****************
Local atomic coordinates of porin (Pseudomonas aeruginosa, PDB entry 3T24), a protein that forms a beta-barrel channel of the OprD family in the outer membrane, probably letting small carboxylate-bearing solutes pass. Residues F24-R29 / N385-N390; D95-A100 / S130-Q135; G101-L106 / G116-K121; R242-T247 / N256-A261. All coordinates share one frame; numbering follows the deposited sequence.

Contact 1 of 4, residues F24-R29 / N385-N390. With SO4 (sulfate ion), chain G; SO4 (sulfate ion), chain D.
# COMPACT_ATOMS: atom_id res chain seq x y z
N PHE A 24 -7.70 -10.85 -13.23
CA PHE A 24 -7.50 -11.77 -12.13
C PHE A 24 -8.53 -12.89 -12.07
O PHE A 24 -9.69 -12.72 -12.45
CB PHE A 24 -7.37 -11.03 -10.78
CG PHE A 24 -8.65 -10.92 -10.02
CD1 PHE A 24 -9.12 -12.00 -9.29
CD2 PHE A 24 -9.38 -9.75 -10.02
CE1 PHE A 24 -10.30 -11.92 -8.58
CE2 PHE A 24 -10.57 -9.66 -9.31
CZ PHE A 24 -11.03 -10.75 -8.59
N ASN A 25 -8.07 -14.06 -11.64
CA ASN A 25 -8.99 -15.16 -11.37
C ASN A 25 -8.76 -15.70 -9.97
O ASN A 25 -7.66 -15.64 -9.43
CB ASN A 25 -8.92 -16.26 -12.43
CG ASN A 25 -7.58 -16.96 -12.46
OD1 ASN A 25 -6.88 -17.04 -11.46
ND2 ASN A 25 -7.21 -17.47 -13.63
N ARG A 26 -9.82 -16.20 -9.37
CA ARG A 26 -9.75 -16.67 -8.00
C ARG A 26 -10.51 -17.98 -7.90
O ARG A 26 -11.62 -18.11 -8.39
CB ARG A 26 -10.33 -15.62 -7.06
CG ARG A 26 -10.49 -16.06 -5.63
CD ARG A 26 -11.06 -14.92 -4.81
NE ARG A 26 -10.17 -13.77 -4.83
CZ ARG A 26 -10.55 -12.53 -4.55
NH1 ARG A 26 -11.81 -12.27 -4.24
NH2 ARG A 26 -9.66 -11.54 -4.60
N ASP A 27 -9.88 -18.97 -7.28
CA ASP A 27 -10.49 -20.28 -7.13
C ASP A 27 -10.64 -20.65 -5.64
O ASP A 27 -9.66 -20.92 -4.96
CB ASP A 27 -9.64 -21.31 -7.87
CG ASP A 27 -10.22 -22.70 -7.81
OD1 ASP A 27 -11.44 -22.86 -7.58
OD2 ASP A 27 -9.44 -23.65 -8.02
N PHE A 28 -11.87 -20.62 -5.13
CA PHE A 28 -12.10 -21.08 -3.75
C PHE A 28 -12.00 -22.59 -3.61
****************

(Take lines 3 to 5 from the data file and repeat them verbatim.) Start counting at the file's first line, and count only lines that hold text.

# COMPACT_ATOMS: atom_id res chain seq x y z
N PHE A 24 -7.70 -10.85 -13.23
CA PHE A 24 -7.50 -11.77 -12.13